Conference Coverage

Sofosbuvir, daclatasvir combo best treatment for HCV cryoglobulinemia vasculitis



– A combined regimen of sofosbuvir and daclatasvir is the best option to treat patients with hepatitis C virus infections experiencing cryoglobulinemia vasculitis, according to the findings of a new study presented at the annual meeting of the American College of Rheumatology.

“The HCV cryoglobulinemia vasculitis is a very important vasculitis because it represents 5% of chronically infected HCV patients in the world,” explained David Saadoun, MD, of Sorbonne Universities, Paris. “It’s sometimes a life-threatening vasculitis because patients may develop inflammation [so] there’s a need for very active and well-tolerated treatment.”

Dr. David Saadoun

Dr. David Saadoun

Dr. Saadoun and his coinvestigators recruited 35 HCV patients experiencing cryoglobulinemia vasculitis. The median age for the entire cohort was 57 years; 45% of subjects were female. Twenty-one patients had HCV genotype 1, two patients had genotype 2, seven had genotype 3, three had genotype 4, and two had genotype 5. All individuals were placed on a regimen of sofosbuvir (400 mg) and daclatasvir (60 mg), administered daily for 12-24 weeks.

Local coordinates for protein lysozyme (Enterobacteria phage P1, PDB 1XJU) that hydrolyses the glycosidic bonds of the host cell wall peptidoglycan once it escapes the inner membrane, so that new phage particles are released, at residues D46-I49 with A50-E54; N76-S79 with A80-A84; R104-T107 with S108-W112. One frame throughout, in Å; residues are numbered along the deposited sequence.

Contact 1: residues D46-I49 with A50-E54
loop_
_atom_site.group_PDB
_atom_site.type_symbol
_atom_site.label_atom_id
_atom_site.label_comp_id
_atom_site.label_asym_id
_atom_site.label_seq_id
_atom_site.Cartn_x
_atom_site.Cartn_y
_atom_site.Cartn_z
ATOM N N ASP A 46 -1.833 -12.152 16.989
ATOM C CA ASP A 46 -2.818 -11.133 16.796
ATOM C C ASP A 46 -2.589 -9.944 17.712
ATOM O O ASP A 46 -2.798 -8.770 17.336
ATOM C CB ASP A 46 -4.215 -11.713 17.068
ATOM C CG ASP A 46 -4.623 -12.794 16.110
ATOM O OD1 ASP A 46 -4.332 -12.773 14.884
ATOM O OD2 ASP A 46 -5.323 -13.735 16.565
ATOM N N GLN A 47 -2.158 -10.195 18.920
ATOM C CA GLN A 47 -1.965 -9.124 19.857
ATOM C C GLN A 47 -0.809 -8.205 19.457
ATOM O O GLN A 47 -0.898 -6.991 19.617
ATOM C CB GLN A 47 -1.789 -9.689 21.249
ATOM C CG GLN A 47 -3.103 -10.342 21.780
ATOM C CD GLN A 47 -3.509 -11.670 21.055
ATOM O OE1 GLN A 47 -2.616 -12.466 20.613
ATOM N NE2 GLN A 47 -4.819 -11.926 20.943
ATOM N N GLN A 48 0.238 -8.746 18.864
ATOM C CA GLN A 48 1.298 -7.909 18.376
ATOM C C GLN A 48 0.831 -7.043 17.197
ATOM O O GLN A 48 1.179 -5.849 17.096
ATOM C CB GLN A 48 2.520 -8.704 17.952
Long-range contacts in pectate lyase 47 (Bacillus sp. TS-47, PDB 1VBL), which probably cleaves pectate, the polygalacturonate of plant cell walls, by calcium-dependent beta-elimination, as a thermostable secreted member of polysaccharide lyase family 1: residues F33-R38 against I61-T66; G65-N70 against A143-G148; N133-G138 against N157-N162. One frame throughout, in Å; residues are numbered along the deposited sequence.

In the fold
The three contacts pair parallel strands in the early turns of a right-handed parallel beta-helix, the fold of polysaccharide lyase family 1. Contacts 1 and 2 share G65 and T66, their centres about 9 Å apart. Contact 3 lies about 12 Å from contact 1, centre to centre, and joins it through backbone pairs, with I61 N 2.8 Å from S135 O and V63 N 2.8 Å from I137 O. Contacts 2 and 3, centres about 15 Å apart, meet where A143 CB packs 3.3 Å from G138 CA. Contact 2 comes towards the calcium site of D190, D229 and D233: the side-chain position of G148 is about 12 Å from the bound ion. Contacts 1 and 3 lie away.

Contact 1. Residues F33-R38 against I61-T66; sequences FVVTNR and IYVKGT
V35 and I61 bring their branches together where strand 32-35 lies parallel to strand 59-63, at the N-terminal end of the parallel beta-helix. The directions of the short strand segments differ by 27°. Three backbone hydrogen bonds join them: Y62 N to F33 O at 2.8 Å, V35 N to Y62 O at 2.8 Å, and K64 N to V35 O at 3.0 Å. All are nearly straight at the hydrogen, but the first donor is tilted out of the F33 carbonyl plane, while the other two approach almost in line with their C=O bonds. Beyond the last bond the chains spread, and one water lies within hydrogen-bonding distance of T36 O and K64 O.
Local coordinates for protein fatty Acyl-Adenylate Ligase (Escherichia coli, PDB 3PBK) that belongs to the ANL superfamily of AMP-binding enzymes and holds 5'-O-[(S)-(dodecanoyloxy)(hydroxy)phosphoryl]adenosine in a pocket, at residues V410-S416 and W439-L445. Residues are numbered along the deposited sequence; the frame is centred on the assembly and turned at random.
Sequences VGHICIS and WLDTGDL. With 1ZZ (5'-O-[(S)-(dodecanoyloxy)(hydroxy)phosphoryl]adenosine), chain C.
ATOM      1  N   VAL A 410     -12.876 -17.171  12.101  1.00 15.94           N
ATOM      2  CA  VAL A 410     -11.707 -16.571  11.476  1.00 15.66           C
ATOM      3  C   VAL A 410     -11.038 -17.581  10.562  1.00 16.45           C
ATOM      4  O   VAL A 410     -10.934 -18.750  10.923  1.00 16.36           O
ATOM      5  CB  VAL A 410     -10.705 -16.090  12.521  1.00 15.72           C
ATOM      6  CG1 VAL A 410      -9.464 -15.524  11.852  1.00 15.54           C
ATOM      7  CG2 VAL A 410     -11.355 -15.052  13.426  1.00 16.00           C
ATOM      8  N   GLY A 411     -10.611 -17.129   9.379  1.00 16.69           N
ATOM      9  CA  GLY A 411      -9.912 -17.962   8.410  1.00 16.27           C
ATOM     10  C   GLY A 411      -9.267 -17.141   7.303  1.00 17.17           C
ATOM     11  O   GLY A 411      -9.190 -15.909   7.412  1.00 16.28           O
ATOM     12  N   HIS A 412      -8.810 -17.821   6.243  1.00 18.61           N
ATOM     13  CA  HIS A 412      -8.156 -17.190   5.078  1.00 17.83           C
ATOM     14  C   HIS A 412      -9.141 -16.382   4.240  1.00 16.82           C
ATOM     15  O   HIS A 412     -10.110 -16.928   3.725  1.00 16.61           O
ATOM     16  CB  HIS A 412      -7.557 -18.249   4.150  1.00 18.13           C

The primary endpoint – complete response to treatment at the end of the regimen – was achieved in 91% of subjects by the end of 24 weeks. Furthermore, 50% of patients experienced complete immunological response, defined as the complete clearance of cryoglobulin, within 24 weeks. At 12 weeks, average cryoglobulin levels decreased from 0.36 ± 0.12 to 0.10 ± 0.08 g/L, (P = .019), while average aminotransferase levels decreased from 57.6 ± 7.1 to 20.4 ± 2.0 IU/mL, (P less than .01).

But perhaps most significant, according to Dr. Saadoun, is that less than 5% of subjects required any additional treatment via immunosuppressants, such as steroids or rituximab. Average HCV viral loads dropped from 5.6 to 1.18 IU/mL at week 4 (P less than .01), with similarly sustained results through to week 12, indicating good virological responses. No serious adverse events were reported by any subjects throughout the trial period.

“The limitation is that there are quite a few patients, because it is only 35 patients this time, [and] that it’s a prospective, open-label study with no comparators,” Dr. Saadoun explained, adding that, in terms of further research, “[any] new study would focus on the way to avoid rituximab and steroid use in these patients, and to also have more patients treated with this regimen.”

No funding source was disclosed for this study. Dr. Saadoun did not report any relevant financial disclosures.

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